Defense witnesses: It was too dark to see
Updated On: Aug 20 2014 07:00:25 PM EDT
The defense presented its case Wednesday for day two of the trial of Christopher Hoffman, accused of second-degree murder in the death of a teen who died during a fight at a bonfire early last year.
The 26-year-old is charged in the death of 19-year-old Ryan Ford in January 2013. Hoffman opted not to testify.
Defense attorneys called three witnesses, all of whom were at the party, including the man who organized it. The men, all in their 20s, said they didn't know Ford until that night, and they all said they never saw Hoffman in a fight with Ford.
The defense is arguing that it was extremely difficult to see that night, so no one really knows who got in a fight with Ford and who threw the fatal punch.
Christopher Sherick, who organized the party through Facebook, specifically writing "no fighting" on the invite, was the only one Wednesday who mentioned that Ford's sister was at the hospital that night and was adamant in telling police that Hoffman was the one who did it. But all three defense witnesses basically said it was impossible to see who was fighting who because of the darkness and multiple fights going on at once.
"I heard Kristi (Ford) scream," Sherick said. "We all turned around and everything came to a dead stop, and people started pulling their phones out for light and that's when I saw Ryan on the ground. At first I didn't know who he was. I was asking, 'Who is this?' And (Kristi Ford) screamed out, 'That's my brother.'"
Defense witness Bruce Weeks, 25, said it was very hard to tell who was in front of him at the party, even if just a few feet away, unless someone was near the bonfire, because it was a dark and wooded area. Weeks also said Hoffman wasn't drinking that night because he had to drive home, but the state argued Weeks had said something different in his deposition some time last year.
"Chris (Hoffman) was like, 'No, I'm not drinking anymore tonight. I've got to go home and have to drive, so I'm going to sober up, and that's what I do,'" a prosecutor asked.
On Tuesday, Kristi Ford, Ryan Ford's sister, told the jury her version of what led to her brother's death. They were both at a bonfire on private property off Old St. Augustine Road.
She testified that, at one point, three people were on top of her brother beating him and Hoffman was the only one she could identify.
“I told her she needed to go over to her brother and tell people to stop touching him, trying to wake him up, slapping him in the face, pouring beer on him -- not really slapping him violently hard, just trying to slap him, trying to wake him up," said Adrianna March, Kristi Ford's friend.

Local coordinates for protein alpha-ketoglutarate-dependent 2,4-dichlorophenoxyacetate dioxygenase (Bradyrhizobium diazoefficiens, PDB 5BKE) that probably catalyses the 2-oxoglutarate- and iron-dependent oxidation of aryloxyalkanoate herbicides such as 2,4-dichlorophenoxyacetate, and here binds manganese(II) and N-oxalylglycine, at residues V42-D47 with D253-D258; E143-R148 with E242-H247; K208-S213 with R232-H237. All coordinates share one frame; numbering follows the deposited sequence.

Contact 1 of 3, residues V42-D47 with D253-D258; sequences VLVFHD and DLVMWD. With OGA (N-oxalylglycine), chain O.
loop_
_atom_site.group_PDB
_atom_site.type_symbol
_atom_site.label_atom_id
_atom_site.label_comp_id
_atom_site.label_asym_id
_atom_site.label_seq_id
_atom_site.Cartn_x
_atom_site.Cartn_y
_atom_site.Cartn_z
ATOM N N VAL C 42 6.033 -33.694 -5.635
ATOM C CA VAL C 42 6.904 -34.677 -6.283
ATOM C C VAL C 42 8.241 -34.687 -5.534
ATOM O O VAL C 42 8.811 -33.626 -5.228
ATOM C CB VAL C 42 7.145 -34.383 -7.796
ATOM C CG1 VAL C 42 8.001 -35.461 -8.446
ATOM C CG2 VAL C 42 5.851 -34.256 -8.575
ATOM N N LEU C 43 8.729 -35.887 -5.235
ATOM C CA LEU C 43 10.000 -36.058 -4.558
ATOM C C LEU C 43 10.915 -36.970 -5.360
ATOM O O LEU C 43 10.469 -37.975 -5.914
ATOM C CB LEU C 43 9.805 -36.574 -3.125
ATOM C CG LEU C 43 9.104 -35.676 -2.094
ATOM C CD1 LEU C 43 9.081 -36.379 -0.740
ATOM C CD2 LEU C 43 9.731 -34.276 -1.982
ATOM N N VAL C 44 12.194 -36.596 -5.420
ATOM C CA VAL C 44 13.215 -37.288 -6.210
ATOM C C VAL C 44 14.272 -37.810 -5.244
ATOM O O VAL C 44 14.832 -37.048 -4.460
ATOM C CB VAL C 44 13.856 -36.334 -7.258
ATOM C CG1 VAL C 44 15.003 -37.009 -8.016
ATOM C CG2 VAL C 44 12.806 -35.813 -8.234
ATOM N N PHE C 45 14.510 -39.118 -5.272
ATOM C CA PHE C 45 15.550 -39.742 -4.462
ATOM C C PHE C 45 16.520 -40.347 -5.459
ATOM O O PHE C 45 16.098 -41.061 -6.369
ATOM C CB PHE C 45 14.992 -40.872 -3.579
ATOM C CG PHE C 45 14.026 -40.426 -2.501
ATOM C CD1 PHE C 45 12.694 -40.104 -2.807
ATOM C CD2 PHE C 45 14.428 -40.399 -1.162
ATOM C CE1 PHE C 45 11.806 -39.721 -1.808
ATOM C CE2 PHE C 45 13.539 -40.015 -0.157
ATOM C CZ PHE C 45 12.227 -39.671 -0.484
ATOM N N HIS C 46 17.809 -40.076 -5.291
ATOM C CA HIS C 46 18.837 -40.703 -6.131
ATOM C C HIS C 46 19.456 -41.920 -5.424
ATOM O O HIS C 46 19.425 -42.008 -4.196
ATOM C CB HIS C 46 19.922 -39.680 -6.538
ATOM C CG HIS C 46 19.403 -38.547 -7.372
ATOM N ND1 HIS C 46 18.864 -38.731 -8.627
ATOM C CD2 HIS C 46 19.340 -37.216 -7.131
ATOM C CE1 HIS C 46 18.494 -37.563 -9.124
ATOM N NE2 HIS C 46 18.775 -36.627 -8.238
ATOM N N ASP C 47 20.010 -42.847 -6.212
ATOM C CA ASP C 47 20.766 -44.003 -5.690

March said Ford didn't wake up.
Witnesses said it all started when Ford and a few people walked over to see a fight.
When that fight ended, Robert Clein, another person at the party, admitted he threw a punch at Ford after Ford poked him in the face.
Then, Clein said he believes Hoffman threw another punch and took him to the ground.
Clein said tensions between Ford and Hoffman at the beginning of the night may have led to Hoffman's involvement.
“He had said that Ryan Ford had approached him and grabbed his shirt and said, 'That's a nice shirt. I should rip it off you.' It was a Ford pickup shirt. A blue shirt with a Ford emblem on it," said Clein.
Starla Sleap, who said she went to the party that night with Hoffman's girlfriend, testified that she was on Hoffman's back trying to get him to stop beating Ford when Hoffman turned and punched her.
The defense countered that since multiple people hit Ford, there is no way the state can prove Hoffman threw the fatal punch.
A Florida Department of Law Enforcement crime scene analyst testified that Hoffman's hands were tested for DNA, and his left and right hand tested positive for DNA from himself and a second person, but not that of Ryan Ford.
After lunch Wednesday, prosecutors called a neurosurgeon as their final witness, then rested.
The doctor said Ford had brain swelling and other issues that came from a combination of blunt force trauma hits that led to his death. She said she didn't believe it was the initial hit that caused him to die, but the blow after blow that came after.
The defense questioned her, asking if she could separate the non-fatal blows from the fatal ones, and she said all she could say was that her patient died from a blunt force trauma injury, adding it seems that no one really knows exactly which hit led to Ford's death.
"What I can say is that there was clearly an altercation, there was clearly multiple people fighting, at least three in this particular interaction," she said. "The rest of it is all hearsay to me."
The neurosurgeon went on to say that she has never seen a single punch cause the degree of injury that Ford had. She said the kind of force that would cause the type of trauma he suffered in an isolated incident would come from something similar to a car accident.
The defense will have one more witness -- a doctor -- Thursday morning before closing arguments.
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